Administrators at La Jolla High and Muirlands Middle School next door say they’re ready for students to return, noting that first day back is always a “big deal” for all concerned.
“I love opening day when everyone returns to school and they come in with this excitement — that feeling like it’s a new year and there are all these wonderful experiences for them during the year where they grow,” said Pat Crowder, interim principal of 91-year-old La Jolla High.
The sentiment is the same for administrators elsewhere.
“The first day of school is pretty exciting. It’s just a lot of positive energy with the endless possibilities and the potential you have for a great new year,” said Chris Hargrave, principal at Muirlands Middle, a La Jolla High feeder school at 1056 Nautilus St.
Hargrave said it’s also the first day of school for parents, adding Muirlands goes out of its way to welcome them, too.
“We provide coffee and there’s tons of parent volunteers who hang around and chit chat,” she said.
When longtime La Jolla High principal Dana Shelburne was transferred this summer, Crowder was brought in to usher in the new year at the school while his replacement is being selected.
“We’ve reopened the position to get a broader range of applicants, so we’re probably looking now to mid-September for an appointment,” Crowder said.
What’s new at La Jolla high this year?
“There are going to be three new social studies teachers,” said Crowder. “We’ve also been working on the master schedule, looking at what courses students need and then developing a schedule that works to meet those needs.”
Crowder said curricular planning for more than 1,650 students is “a mathematical challenge to keep class sizes within the limit of 36 students per class.”
Also new this year at La Jolla High is a robotics course at the ninth-grade level, as well as a course for deaf instruction taught by a sign-language teacher.
Hargrave said something new at the middle school this year is the “Parent Connect Program they can sign up for that allows them to access their children’s grades and attendance records.”
The middle school is also heavily involved in implementing the national common core standards adopted by more than 45 states, which establishes national benchmark standards for reading and math to better prepare students for college or a job.
“Now instead of every state being different, it will all be standardized across the nation,” Hargrave said. “The new standards are very rigorous and should allow our students to perform better, particularly compared to students from other countries. All that is very exciting and it’s very promising for our kids — and for our nation.”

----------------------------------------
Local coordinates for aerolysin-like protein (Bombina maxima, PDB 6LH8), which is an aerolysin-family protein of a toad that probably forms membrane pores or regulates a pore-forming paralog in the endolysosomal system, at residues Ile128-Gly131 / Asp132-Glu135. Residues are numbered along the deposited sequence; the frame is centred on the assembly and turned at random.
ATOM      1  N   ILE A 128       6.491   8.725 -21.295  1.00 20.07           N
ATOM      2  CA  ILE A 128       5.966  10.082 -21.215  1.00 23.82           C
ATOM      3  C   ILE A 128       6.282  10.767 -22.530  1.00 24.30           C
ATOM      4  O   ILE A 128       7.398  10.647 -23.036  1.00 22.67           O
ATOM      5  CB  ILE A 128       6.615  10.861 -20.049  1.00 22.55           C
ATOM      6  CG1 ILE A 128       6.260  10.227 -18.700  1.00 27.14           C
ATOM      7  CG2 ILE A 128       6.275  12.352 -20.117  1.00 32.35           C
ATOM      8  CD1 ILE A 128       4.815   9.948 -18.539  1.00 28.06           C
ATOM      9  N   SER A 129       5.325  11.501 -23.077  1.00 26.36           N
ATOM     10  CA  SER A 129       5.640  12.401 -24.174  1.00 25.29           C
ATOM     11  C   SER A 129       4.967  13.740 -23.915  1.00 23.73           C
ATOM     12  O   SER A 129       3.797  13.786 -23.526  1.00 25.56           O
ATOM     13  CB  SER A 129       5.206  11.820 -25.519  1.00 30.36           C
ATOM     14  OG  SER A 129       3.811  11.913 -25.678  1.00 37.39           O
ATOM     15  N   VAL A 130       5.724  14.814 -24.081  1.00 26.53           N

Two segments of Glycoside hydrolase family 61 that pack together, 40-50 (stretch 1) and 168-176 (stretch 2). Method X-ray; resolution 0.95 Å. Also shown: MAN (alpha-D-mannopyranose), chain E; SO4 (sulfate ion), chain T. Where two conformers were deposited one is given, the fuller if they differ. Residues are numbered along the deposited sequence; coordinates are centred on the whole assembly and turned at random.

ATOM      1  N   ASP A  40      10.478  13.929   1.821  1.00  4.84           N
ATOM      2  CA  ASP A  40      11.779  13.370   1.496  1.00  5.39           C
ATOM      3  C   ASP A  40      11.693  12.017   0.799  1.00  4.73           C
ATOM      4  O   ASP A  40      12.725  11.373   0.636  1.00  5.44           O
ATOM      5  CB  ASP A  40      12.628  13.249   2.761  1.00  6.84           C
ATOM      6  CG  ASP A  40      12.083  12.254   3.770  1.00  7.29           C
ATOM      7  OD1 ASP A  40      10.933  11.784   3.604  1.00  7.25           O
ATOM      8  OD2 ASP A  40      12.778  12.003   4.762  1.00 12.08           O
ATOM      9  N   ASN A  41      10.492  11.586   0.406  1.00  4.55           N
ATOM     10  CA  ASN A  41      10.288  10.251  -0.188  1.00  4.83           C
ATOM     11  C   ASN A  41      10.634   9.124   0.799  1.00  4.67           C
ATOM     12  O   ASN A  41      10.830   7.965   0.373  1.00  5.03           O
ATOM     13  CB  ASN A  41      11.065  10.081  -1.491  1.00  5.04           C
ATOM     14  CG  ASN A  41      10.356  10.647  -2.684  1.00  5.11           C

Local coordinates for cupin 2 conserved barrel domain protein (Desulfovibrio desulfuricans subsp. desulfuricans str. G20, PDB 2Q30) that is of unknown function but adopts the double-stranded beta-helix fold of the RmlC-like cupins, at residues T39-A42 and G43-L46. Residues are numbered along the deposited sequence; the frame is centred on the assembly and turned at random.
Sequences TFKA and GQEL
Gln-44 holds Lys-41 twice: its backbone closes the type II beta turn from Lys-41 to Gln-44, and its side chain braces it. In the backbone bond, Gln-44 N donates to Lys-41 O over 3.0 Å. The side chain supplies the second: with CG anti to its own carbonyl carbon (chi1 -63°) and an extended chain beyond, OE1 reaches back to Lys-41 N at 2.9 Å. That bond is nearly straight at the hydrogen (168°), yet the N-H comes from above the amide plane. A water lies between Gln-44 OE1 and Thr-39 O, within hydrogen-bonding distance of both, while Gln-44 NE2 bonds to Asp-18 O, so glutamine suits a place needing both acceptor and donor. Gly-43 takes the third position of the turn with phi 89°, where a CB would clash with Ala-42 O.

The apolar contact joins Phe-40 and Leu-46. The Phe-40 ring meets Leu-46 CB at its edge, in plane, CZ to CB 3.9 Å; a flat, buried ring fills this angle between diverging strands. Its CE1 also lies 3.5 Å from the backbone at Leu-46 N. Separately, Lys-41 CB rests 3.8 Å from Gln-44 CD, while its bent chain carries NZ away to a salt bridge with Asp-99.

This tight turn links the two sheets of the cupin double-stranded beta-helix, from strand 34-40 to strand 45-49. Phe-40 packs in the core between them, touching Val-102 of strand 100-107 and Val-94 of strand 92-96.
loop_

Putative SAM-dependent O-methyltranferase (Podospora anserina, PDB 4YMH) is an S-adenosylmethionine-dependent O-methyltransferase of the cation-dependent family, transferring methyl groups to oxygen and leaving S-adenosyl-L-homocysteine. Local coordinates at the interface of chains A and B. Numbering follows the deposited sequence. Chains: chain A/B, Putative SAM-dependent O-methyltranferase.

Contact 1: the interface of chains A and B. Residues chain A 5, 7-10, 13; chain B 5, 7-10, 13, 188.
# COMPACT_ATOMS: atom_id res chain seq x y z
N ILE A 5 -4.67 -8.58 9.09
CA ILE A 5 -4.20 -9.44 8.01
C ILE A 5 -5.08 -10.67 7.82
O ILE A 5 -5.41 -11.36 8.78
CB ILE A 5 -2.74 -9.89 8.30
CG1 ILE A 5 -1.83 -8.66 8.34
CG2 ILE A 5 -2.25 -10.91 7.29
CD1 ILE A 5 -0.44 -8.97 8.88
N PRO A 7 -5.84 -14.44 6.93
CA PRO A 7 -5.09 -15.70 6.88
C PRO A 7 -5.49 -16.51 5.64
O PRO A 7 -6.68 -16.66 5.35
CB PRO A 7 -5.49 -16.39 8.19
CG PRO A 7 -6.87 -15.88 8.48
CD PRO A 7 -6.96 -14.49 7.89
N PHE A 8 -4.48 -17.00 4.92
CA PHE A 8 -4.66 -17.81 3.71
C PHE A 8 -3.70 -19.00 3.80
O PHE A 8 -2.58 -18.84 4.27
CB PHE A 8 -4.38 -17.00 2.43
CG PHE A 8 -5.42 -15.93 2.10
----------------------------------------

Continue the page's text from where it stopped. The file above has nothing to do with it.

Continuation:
Scott Barnett, SDUSD board member for Subdistrict C, which covers the beaches, said there’s still some negatives with the district’s financial picture heading into the new year.
“The budget shortfall is close to $90 million and we’re going to have to sell about $60 million of real estate for one-time revenues just to balance the budget this year, and the following year it could be $50 million or more,” he said. “It’s not inconceivable we’ll have to go with the pink-slip scenario again in six months.”
But Barnett said there are some encouraging economic developments, with the state economy turning around and the governor and legislature committing more money toward schools. There are also encouraging signs, he said, that SDUSD is fulfilling its educational mission.
“I’m confident we’re going to have a much more accountable system in both the academic and business side of this district,” he said. “I’ve seen more change in the attitude and culture in just the 45 days since Ms. [Cindy] Marten has been superintendent than I’ve seen in the last three years as a board member.”
Barnett said the watchword along the beachfront with schools this year is “change.”
“In the subdistrict, there are 40 new principals,” he said, noting in the La Jolla cluster, besides the change of principal at La Jolla High, principal Jim Solo at Torrey Pines Elementary is also being promoted and replaced.
Heading into the new school year, Barnett stressed the importance of harnessing technology and using it as an educational tool.
“As many as 80 percent of the kids in this district have some kind of device — iPhones, laptops, iPads, etc. — that they bring to school and we need to be flexible and integrate those devices with our school technology,” he said. “We want to make it possible for every student to bring something home with them because learning doesn’t stop when school ends.”
Concerning his outlook for the new school year, Barnett concluded, “We have a lot of challenges, but there’s a lot of exciting things going on.”